I’m 40 years old and am looking forward to the day when my husband and I will be parents. After reading the various stories about infertility and fertility challenges here on Offbeat Mama, it felt like the right time to share my story.
I’m one of those women struggling with infertility issues. One: my age. I’m no spring chicken. Two: endometriosis — I was treated for that two years ago after suffering for over a year with crazy painful periods, and after my husband and I had been trying for more than six months. Three, high FSH (follicle-stimulating hormone) levels — it’s taking more hormones to kick-start my ovaries and get them working.
There are those who question why some like me wait so long before having children. Women know our reproductive years are only so long, but sometimes circumstances don’t seem ideal. For me, it was career, trying to resolve some unresolved personal issues, and trying to meet someone I wanted to start a family with. After seeing a couple of friends go through a challenging time as a single parent (and I admire them for doing it!), I didn’t have it in me to go it alone.
My husband and I met almost four years ago, and within six months we had moved in together and were talking lifetime commitments. We figured we were serious enough about each other that if an “oops” happened, we’d deal with it. So we waited for our “oops” to happen. After suffering from unusual and intense menstrual pain, and us not having any success with our “oops,” I was referred to a gynecologist who is also a fertility specialist, just in case.
I was diagnosed with a serious case of endometriosis, discovered during a laparoscopy. After some deliberation, we decided to go ahead with in-vitro fertilization in fall 2010.
Needles and I don’t always get along — I get very anxious about any needles. My husband was great about giving me the various injections. One in the morning, two at night. It wasn’t fun, both getting the needles and dealing with how the hormones were affecting me. We made it through the injections, through egg retrieval (two retrieved!) and embryo transfer. The chances got better and better! And then, 15 days later, a positive pregnancy test. We were pregnant! Through December, the holidays and New Year’s, we were ecstatic.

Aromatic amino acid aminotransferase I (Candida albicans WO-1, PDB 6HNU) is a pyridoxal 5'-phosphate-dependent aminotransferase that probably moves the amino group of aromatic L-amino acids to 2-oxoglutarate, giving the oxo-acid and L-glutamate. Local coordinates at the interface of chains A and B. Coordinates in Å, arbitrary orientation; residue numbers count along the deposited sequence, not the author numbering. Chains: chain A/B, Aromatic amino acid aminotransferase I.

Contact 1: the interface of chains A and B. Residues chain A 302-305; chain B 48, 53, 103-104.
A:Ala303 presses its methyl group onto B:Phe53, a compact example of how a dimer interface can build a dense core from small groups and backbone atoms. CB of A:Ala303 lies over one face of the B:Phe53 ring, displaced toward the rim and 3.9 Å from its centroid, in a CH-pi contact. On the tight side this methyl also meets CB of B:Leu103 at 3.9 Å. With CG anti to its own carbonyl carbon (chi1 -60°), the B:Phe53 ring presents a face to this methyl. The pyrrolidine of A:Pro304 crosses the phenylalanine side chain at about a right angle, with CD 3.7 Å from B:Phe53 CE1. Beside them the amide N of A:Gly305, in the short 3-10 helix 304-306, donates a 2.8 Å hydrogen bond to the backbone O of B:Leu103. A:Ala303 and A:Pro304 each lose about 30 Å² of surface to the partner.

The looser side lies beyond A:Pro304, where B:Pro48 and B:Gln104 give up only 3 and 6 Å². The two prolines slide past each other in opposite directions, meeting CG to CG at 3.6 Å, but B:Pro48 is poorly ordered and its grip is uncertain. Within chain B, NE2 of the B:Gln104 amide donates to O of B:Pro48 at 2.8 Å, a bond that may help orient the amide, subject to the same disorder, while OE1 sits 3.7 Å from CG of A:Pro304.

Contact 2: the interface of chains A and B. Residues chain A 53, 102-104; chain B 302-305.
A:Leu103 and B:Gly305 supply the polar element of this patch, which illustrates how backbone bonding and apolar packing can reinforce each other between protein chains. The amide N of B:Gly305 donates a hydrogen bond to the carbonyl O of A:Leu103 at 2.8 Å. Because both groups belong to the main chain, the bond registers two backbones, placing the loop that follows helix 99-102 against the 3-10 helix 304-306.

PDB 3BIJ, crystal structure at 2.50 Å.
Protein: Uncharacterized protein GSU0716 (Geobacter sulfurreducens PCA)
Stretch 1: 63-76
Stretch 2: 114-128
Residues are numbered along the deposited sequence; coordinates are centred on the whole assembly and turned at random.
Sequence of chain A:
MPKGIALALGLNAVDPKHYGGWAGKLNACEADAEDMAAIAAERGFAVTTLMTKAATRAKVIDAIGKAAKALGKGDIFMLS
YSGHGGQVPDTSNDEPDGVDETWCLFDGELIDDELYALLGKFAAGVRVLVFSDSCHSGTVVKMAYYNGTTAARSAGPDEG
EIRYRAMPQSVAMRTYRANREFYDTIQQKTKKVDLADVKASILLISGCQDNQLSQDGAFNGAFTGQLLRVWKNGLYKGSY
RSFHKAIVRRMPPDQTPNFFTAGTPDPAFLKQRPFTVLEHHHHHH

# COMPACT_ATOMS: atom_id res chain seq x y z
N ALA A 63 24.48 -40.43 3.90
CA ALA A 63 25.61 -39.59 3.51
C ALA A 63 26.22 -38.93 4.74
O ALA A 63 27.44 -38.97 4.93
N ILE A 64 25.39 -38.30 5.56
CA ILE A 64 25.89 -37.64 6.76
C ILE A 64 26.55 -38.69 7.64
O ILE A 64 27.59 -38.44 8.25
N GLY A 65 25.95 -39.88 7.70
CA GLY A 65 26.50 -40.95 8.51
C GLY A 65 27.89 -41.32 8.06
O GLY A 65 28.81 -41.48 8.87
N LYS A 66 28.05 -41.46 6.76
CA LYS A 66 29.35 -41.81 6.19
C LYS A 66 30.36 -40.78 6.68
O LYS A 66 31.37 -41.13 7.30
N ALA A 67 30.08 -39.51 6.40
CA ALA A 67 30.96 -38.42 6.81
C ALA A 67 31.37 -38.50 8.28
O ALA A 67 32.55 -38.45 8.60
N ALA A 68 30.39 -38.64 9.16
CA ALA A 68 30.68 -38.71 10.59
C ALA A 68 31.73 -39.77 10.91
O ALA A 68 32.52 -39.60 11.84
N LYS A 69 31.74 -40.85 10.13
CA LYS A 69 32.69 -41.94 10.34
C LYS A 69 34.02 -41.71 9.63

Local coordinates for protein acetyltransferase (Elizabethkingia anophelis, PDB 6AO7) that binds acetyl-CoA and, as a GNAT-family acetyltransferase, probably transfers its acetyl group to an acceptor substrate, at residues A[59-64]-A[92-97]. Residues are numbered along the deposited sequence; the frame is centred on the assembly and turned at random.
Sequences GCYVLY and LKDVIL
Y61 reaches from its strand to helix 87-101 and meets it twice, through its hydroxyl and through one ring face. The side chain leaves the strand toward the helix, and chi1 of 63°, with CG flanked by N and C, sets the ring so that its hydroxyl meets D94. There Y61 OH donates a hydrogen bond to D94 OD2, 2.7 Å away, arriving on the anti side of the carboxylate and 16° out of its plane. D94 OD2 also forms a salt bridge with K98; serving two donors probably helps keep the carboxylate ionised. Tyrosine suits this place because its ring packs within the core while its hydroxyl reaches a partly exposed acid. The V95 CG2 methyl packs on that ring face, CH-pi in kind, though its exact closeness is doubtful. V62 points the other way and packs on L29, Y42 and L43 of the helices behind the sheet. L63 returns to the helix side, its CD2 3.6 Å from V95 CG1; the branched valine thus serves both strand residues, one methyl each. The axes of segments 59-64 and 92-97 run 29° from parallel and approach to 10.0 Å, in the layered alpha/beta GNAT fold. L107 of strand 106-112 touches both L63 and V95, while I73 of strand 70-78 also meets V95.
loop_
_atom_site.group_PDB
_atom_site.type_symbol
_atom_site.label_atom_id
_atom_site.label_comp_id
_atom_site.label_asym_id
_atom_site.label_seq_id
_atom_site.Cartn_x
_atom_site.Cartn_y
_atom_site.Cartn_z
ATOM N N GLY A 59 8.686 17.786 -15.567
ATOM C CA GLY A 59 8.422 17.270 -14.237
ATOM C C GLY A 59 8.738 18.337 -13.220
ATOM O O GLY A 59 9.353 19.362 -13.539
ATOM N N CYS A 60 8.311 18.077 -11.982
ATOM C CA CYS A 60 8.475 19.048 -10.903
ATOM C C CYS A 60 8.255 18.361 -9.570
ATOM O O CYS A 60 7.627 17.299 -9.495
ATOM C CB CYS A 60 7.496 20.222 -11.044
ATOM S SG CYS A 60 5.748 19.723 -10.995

We weren’t prepared for what happened next.
All that was in there was a black, empty shape. Neither of the embryos took. It broke our hearts.
In early January, we were scheduled for our eight-week ultrasound to see how many embryos took. Would it be one or two? When our doctor did the ultrasound and then called another doctor in to confirm what she saw, my heart sank. All that was in there was a black, empty shape. Neither of the embryos took. It broke our hearts. My thoughts were self-blaming: I’ve let everyone down… I should have done this or that… I’m broken… I’m defective.
What happened was something called a blighted ovum. It’s an early miscarriage of sorts. After almost a year, we tried it again. A different experience this time — I responded differently to the drugs, but even with that, it didn’t happen. We got our negative result just over a month ago now, which was a bit of a blow.
Acceptance is hard, especially now that we’re at a point where a pregnancy will likely never happen. To me, acceptance was saying it’s ok, it happened, and bouncing off like nothing happened. I’ve learned that my definition was wrong, though — accepting this is being able to say that yes, this did happen, and yes, it really fucking sucks. It’s saying I’ll be upset and sad and angry and disappointed, but even with all that it’s possible to move forward. I’ve said goodbye to the embryos and the dreams and hopes we had for them in letters, which I eventually tossed into the waves. And slowly, life is continuing on. It is hard at times to see all the pregnant bellies and baby pictures around when I want to be happy for the pregnant women and parents… but I don’t have it in me to be overjoyed. I know this doesn’t make me a bad person. It makes me human.
The biggest thing I remind myself of is this — I am not broken. My ovaries might not be working the way they should be, but I’m not broken or defective. I’m still coming to terms with everything — especially the permanence of my infertility. It’s a loss, and I’m mourning still… the losses of the pregnancy and the embryos… the dreams, the hopes, the wishes tied in with it all.
But this isn’t the end of our story. My husband and I know we’ll be parents somehow. We’re meant to be fantabulous parents. We just have to wait and see what the next chapter will offer. There are going to be different dreams, hopes and wishes to come.